Japonica versus reticulata
Reticulatas, or ‘retics’ as camellia lovers like to call them, tend to grow taller with a looser, more open habit than japonicas, which are usually tighter and are more densely foliaged. Retics will eventually form small trees and, though some types of japonica can also become tree-like, most remain as shrubs, under 4m in height. The leaves of retics are distinctly veiny and their flowers are almost always bigger than those of japonicas – sometimes the size of dinner plates! While both can be grown in anything from full shade to full sun, retics are generally happier in sun. Although, if you do want to grow a japonica in a lot of sun, choose one with darker rather than lighter coloured flowers.
Growing your camellias
These camellias grow best in mild, humid climates, but can also thrive in cold, mountainous regions. They’re not well-suited to hot, dry inland areas, but if you want to try, they will need special care: shade, humus-enriched, well-draining soil and close company of other shrubs and trees. And quite a bit of water, too. In the tropics, they prefer to live up on the tablelands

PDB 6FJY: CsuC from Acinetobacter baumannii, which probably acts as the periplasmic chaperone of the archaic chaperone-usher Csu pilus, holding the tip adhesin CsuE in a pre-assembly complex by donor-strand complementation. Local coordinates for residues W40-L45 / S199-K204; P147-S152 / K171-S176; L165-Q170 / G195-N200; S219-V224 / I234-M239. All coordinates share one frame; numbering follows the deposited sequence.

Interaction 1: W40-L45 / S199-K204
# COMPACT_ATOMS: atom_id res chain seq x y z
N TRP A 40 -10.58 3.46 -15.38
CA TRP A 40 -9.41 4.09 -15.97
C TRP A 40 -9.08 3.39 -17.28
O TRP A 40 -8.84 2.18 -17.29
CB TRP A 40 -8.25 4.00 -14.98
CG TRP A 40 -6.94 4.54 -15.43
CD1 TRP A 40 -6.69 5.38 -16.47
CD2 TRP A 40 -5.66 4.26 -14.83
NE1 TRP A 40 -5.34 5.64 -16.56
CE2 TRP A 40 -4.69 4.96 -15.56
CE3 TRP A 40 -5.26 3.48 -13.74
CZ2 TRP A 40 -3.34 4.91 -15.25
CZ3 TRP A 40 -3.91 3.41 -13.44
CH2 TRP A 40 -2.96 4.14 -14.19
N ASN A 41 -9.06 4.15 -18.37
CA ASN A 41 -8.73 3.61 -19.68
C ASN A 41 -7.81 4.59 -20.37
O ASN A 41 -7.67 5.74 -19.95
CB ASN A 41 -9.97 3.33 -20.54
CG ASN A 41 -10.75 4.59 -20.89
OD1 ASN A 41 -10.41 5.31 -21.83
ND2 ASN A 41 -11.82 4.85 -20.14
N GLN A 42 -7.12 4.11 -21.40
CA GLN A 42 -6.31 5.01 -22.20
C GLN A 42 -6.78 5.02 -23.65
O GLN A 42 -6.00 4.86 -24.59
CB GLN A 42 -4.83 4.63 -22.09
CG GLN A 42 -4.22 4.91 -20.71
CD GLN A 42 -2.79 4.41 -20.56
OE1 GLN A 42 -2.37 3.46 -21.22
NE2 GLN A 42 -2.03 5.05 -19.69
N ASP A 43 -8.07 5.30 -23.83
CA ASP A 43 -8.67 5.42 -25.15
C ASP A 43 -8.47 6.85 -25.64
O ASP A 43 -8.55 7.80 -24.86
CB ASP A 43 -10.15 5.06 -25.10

than down on the steamy coast.
Part-shade is best, but they can also grow in full sun. White and pale pink cultivars will need more shade than deeper colours, as the sun tends to burn pale flowers.
Camellias grow best in moist, organically enriched, well-drained acidic soil. If your soil quality is poor, consider growing in a raised bed, filled with good quality garden mix.
When planting, water in well and give young plants a weekly or twice weekly drink for the first few months. If your summers are hot and dry, water regularly from late spring to early autumn. In other areas, natural rainfall is usually enough for established plants, but give extra water in dry spells.
Sprinkle a single dose of controlled release fertiliser in spring (after blooming) or mulch around the plants with compost and aged manure.
Pruning of camellias can be done after flowering, but it’s only required if you want to shape them. To shape a plant, shear lightly all over and repeat during summer. If an old plant has grown too big, you can cut it back hard to just a framework of branches. You’ll lose next winter’s flowers, but the plant will re-shoot into a smaller specimen.